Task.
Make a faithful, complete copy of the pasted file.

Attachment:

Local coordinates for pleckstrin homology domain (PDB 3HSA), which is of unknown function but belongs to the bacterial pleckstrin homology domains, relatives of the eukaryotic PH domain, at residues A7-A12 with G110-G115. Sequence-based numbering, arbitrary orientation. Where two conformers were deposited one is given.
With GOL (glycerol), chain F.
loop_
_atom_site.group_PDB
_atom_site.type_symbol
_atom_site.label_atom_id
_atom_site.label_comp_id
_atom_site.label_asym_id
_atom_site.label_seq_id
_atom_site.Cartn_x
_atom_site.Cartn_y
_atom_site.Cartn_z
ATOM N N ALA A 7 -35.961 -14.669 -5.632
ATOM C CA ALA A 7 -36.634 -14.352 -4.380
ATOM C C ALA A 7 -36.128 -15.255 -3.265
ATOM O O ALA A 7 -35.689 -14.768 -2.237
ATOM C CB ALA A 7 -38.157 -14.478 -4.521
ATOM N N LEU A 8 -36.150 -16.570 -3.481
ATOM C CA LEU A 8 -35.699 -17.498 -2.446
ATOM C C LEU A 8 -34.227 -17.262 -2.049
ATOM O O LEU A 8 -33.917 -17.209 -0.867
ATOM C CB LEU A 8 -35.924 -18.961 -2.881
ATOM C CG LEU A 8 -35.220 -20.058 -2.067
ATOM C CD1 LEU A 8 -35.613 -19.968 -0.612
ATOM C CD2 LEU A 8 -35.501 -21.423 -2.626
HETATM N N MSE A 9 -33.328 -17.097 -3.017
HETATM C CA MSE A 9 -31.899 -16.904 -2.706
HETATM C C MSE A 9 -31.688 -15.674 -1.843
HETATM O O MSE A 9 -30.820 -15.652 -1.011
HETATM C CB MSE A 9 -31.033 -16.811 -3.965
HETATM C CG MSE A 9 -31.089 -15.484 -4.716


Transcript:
Local coordinates for pleckstrin homology domain (PDB 3HSA), which is of unknown function but belongs to the bacterial pleckstrin homology domains, relatives of the eukaryotic PH domain, at residues A7-A12 with G110-G115. Sequence-based numbering, arbitrary orientation. Where two conformers were deposited one is given.
With GOL (glycerol), chain F.
loop_
_atom_site.group_PDB
_atom_site.type_symbol
_atom_site.label_atom_id
_atom_site.label_comp_id
_atom_site.label_asym_id
_atom_site.label_seq_id
_atom_site.Cartn_x
_atom_site.Cartn_y
_atom_site.Cartn_z
ATOM N N ALA A 7 -35.961 -14.669 -5.632
ATOM C CA ALA A 7 -36.634 -14.352 -4.380
ATOM C C ALA A 7 -36.128 -15.255 -3.265
ATOM O O ALA A 7 -35.689 -14.768 -2.237
ATOM C CB ALA A 7 -38.157 -14.478 -4.521
ATOM N N LEU A 8 -36.150 -16.570 -3.481
ATOM C CA LEU A 8 -35.699 -17.498 -2.446
ATOM C C LEU A 8 -34.227 -17.262 -2.049
ATOM O O LEU A 8 -33.917 -17.209 -0.867
ATOM C CB LEU A 8 -35.924 -18.961 -2.881
ATOM C CG LEU A 8 -35.220 -20.058 -2.067
ATOM C CD1 LEU A 8 -35.613 -19.968 -0.612
ATOM C CD2 LEU A 8 -35.501 -21.423 -2.626
HETATM N N MSE A 9 -33.328 -17.097 -3.017
HETATM C CA MSE A 9 -31.899 -16.904 -2.706
HETATM C C MSE A 9 -31.688 -15.674 -1.843
HETATM O O MSE A 9 -30.820 -15.652 -1.011
HETATM C CB MSE A 9 -31.033 -16.811 -3.965
HETATM C CG MSE A 9 -31.089 -15.484 -4.716